Assogba, K., Balaka, B., Touglo, F. A., Apetsè, K. M., & Kombaté, D. (2015). Febrile seizures in one-five aged infants in tropical practice: Frequency, etiology and outcome of hospitalization. Journal of Pediatric Neurosciences, 10(1), 9–12. https://doi-org.ezproxy.snhu.edu/10.4103/1817-1745.154315

Febrile Seizures Fact Sheet | National Institute of Neurological Disorders and Stroke. (2020). Retrieved 26 March 2020, from https://www.ninds.nih.gov/disorders/patient-caregiver-education/fact-sheets/febrile-seizures-fact-sheet#3111_2

Laino, D., Mencaroni, E., & Esposito, S. (2018). Management of Pediatric Febrile Seizures. International journal of environmental research and public health, 15(10), 2232. https://doi.org/10.3390/ijerph15102232


There are many types of seizures that can affect children and adolescents. The type of seizure depends on the location of the electrical activity in the brain, how much of the brain is affected, and what happens during the seizure. In fact, “a seizure occurs when one or more parts of the brain has a burst of abnormal electrical signals that interrupt normal brain signals…this includes high fever, high or low blood sugar, alcohol or drug withdrawal, or a brain concussion” (John’s Hopkins, 2020).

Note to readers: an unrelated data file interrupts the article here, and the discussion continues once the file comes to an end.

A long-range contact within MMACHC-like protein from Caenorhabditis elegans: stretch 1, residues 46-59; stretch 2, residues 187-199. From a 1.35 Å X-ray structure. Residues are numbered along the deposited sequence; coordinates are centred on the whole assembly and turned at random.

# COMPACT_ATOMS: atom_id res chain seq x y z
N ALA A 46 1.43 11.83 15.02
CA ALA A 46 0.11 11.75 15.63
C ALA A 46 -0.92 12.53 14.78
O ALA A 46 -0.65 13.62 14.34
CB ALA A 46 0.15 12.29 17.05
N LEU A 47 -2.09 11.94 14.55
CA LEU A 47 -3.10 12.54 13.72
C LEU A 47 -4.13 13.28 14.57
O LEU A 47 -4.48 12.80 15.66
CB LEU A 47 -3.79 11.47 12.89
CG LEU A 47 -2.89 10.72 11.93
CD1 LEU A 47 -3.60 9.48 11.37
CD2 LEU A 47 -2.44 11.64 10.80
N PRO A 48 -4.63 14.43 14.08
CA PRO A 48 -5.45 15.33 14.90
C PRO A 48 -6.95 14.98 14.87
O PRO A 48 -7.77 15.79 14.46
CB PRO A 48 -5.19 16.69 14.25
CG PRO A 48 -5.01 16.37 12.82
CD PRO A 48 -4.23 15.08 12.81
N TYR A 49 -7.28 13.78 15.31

Generalized seizures involve both sides of the brain and typically result in loss of consciousness and fatigue after the seizure. One type of generalized seizure is generalized tonic-clonic seizure (GTC). A GTC is also referred to as a grand mal seizure and has 5 distinct phases; however, not everyone with this type of seizure experiences all phases. During a GTC, the child’s body will flex, extend, and tremor. The forth phase involves relaxation of the muscles. The fifth phase, the postictal period, is when the child will experience heightened fatigue. Symptoms following a GTC include problems with vision, speech, headaches, fatigue, or body aches.

Treatment of seizures is intended to control, stop, or reduce the frequency of seizures. Typical treatment involves medications dependent on the type of seizures, age of the child, side effects, cost, and ease of use (John’s Hopkins, 2020). Medications need to be taken on time and as prescribed; failure to do so can result in more or worse seizures. Luckily, some children do not have to take medication for the rest of their life–some children are taken off medicine if they have no seizures for 1 to 2 years (Epilepsy Foundation, 2019).


Epilepsy Foundation. (2019). Tonic-clonic seizures. Retrieved from https://www.epilepsy.com/learn/types-seizures/tonic-clonic-seizures

John’s Hopkins Medicine. (2020). Seizures and epilepsy in children. Retrieved from https://www.hopkinsmedicine.org/health/conditions-and-diseases/epilepsy/seizures-and-epilepsy-in-children